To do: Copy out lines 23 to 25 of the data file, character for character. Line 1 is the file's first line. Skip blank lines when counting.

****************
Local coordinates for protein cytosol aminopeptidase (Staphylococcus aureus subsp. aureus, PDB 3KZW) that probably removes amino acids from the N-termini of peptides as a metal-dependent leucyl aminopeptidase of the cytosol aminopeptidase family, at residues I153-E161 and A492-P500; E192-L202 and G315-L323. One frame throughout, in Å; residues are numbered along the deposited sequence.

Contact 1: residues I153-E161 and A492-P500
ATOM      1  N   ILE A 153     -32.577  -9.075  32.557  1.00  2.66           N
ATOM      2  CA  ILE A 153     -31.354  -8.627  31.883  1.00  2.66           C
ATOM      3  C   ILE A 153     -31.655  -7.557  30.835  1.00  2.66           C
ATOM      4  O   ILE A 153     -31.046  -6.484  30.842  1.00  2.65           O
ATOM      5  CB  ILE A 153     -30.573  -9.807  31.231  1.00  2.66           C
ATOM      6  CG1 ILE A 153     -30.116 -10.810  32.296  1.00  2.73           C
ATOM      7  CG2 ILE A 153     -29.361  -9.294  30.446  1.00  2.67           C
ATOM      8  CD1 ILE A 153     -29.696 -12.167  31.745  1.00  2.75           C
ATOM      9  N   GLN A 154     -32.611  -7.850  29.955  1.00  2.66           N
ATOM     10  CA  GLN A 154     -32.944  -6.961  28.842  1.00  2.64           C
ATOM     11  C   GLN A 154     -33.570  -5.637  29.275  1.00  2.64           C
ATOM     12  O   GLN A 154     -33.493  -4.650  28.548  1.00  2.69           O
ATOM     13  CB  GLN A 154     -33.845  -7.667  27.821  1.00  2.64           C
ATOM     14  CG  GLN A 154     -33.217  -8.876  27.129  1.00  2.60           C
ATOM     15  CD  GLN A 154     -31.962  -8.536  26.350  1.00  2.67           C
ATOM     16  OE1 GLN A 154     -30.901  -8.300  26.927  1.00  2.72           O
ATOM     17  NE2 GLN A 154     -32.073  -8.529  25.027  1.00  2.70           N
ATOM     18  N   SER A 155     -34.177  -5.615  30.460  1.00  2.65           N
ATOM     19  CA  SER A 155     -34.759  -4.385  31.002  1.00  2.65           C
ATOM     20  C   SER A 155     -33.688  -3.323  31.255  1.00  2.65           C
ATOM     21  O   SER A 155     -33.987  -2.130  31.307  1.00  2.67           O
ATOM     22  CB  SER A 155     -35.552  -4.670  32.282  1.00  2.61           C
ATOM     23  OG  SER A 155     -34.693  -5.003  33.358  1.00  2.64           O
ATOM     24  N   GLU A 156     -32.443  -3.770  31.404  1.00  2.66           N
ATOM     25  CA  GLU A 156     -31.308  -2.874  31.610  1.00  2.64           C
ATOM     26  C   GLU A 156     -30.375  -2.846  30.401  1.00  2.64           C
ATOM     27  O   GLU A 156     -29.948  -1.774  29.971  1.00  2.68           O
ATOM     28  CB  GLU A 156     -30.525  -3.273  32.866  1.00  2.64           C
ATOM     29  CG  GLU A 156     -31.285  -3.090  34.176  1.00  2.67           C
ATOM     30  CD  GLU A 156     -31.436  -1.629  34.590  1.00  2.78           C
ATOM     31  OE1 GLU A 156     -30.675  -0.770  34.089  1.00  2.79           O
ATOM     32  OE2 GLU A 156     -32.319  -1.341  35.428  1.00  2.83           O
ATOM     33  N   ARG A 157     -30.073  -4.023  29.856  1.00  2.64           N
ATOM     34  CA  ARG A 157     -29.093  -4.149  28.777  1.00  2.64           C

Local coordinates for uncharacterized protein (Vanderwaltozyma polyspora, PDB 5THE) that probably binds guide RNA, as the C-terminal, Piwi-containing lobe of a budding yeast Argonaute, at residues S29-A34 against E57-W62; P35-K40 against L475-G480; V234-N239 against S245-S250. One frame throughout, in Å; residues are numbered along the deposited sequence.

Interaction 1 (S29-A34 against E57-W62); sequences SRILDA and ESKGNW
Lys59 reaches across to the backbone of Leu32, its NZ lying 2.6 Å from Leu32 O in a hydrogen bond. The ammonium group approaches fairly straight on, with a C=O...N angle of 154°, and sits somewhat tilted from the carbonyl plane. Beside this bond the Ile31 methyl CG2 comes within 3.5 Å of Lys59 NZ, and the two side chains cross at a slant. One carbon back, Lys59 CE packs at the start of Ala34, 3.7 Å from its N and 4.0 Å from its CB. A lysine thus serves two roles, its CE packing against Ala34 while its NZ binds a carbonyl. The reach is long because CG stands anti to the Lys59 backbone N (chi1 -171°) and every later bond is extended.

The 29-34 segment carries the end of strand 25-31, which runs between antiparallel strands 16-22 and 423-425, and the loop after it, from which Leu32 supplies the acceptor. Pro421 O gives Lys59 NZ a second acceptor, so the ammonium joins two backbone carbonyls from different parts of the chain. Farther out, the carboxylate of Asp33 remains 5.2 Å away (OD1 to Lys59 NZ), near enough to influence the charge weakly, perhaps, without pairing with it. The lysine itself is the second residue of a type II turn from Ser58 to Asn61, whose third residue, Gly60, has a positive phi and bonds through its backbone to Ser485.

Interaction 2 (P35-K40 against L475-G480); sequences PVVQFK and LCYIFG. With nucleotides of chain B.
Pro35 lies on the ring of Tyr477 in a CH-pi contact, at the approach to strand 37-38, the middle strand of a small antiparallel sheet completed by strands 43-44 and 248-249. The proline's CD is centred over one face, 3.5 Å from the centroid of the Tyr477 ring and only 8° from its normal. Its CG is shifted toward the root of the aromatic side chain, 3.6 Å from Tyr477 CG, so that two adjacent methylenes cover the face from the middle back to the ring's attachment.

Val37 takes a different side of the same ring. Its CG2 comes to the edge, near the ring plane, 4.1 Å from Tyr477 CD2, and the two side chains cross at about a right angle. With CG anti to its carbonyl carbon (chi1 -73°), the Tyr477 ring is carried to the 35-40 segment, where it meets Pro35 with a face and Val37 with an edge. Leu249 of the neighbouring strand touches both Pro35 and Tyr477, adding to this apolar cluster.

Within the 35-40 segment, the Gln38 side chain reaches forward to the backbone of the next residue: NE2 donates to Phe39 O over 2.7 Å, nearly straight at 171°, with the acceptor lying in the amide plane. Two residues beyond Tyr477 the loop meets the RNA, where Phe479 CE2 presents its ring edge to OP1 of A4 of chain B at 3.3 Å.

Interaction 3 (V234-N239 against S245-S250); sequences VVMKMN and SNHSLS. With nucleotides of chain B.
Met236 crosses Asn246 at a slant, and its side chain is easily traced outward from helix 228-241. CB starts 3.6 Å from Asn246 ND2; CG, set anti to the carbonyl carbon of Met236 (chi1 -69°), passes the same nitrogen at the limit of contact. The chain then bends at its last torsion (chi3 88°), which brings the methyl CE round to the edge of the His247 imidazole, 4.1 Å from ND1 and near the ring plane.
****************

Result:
ATOM     21  O   SER A 155     -33.987  -2.130  31.307  1.00  2.67           O
ATOM     22  CB  SER A 155     -35.552  -4.670  32.282  1.00  2.61           C
ATOM     23  OG  SER A 155     -34.693  -5.003  33.358  1.00  2.64           O